dc.description.abstract<table><tr><td colspan="2" class="item-title">Psychometric Testing: The Physical Education Activities Scale</td></tr><tr class="item-sponsor"><td class="label">Conference Sponsor:</td><td class="value">Western Institute of Nursing</td></tr><tr class="item-year"><td class="label">Conference Year:</td><td class="value">2009</td></tr><tr class="item-author"><td class="label">Author:</td><td class="value">Thomason, Diane L., PhD, MN, RN</td></tr><tr class="item-institute"><td class="label">P.I. Institution Name:</td><td class="value">San Diego State University, School of Nursing</td></tr><tr class="item-author-title"><td class="label">Title:</td><td class="value">Assistant Professor</td></tr><tr class="item-address"><td class="label">Contact Address:</td><td class="value">5500 Campanile Drive, San Diego, CA, 92182-4158, USA</td></tr><tr class="item-phone"><td class="label">Contact Telephone:</td><td class="value">858-598-6300</td></tr><tr class="item-email"><td class="label">Email:</td><td class="value">dthomaso@mail.sdsu.edu, dijthom@yahoo.com</td></tr><tr><td colspan="2" class="item-abstract">Purpose/Aims: The purpose of this study was to develop and test the psychometric properties of a 41-item instrument, the Physical Education Activities Scale (PEAS), which used a visual analog response scale, to measure adolescent perceptions of school PE activities. Background: Adolescent obesity is a national epidemic and decreased physical activity is a major contributing factor. Nationally, 69% of high school students in 2007 did not attend physical education (PE) classes on a daily basis due to psychosocial and environmental factors. Studies on adolescents' views about school PE activities are rare. Adolescent experiences and insights into development of PE activity policies and programs is desirable. Studies show that incorporating views of adolescents improves likelihood of PE program success. Methods: Ecological and instrument-development frameworks were used to create the PEAS. Construct definition and content domains were established, then measurement items were generated and judged. The PEAS was pilot-tested on a sample (n=90) of interurban high school adolescents. Reliability was evaluated by computing Cronbach's alpha. Validity was evaluated with tests for content, face, and construct validity. Construct validity was tested by known-group validity. Final testing was conducted on a sample (n=439) of adolescents from two urban high schools. Reliability of the instrument with this final sample was estimated by computing Cronbach's alpha. Validity of the instrument with this final sample was estimated by using known-group validity, and exploratory factor analysis. Results: Reliability and validity of the PEAS was established (alpha =.89). Interitem correlations among final subscales showed strong relationships. Initial estimates of content and construct validity were established, and construct validity was strengthened with final testing. Implications: Using valid and reliable self-report tools are critical for researchers and clinicians in order to understand determinants to adolescent physical education inactivity. School PE-activity policies and programs continue to be implemented based adult perceptions of the problem. Without incorporating views and participation of the adolescent population, interventions and studies will continue to take place without making large strides in increasing adolescents' PE-activity participation. Results obtained from this study have the potential to influence physical activity public policy and practices that optimize the well-being of adolescents. By establishing a reliable and valid instrument that measures adolescents' perceptions to school PE activities and assessing how the environment influences PE participation, a better understanding of PE activity determinants was gained. Further testing with different adolescent populations is planned to strengthen reliability and validity of the PEAS.</td></tr></table>en_GB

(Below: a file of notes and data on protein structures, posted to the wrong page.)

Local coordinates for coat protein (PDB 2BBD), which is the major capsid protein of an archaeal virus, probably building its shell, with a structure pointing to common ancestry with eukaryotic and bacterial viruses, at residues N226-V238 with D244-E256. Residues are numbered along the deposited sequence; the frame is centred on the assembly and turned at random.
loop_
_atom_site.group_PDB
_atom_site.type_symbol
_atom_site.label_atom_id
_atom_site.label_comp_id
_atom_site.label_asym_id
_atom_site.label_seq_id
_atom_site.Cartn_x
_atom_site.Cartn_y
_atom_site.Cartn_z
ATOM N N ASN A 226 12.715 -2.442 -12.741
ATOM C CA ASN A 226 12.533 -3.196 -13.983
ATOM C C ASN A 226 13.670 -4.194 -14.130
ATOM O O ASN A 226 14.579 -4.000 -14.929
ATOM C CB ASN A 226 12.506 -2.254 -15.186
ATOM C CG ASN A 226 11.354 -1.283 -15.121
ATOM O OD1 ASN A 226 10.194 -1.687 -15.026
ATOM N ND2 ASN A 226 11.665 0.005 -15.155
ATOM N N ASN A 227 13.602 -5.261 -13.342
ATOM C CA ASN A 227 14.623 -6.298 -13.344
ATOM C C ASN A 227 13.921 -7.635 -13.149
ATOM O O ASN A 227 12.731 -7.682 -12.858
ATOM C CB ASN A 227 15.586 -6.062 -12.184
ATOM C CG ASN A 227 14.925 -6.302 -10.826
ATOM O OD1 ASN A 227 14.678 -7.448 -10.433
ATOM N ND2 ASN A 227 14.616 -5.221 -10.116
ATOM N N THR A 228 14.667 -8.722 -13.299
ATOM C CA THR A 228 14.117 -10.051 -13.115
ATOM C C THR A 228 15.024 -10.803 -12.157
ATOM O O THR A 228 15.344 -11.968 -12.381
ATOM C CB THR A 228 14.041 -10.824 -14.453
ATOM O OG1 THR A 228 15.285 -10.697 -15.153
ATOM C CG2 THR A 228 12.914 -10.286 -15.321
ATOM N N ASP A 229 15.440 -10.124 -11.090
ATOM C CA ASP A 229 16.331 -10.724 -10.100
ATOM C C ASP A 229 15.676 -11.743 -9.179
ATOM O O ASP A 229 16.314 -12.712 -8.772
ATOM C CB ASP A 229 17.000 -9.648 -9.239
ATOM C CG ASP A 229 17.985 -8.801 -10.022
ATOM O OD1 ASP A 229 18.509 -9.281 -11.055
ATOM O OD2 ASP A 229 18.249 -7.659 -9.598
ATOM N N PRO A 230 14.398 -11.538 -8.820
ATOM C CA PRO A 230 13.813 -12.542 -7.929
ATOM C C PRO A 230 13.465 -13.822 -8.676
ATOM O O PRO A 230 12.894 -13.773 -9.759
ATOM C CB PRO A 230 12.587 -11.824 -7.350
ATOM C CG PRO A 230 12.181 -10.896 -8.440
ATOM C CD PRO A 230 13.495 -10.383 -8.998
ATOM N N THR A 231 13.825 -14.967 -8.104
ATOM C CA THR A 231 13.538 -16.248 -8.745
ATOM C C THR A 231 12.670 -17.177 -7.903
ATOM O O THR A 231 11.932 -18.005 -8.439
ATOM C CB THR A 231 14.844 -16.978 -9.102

dc.date.available2011-10-26T20:04:57Z-
dc.date.issued2011-10-17en_GB
dc.date.accessioned2011-10-26T20:04:57Z-
dc.description.sponsorshipWestern Institute of Nursingen_GB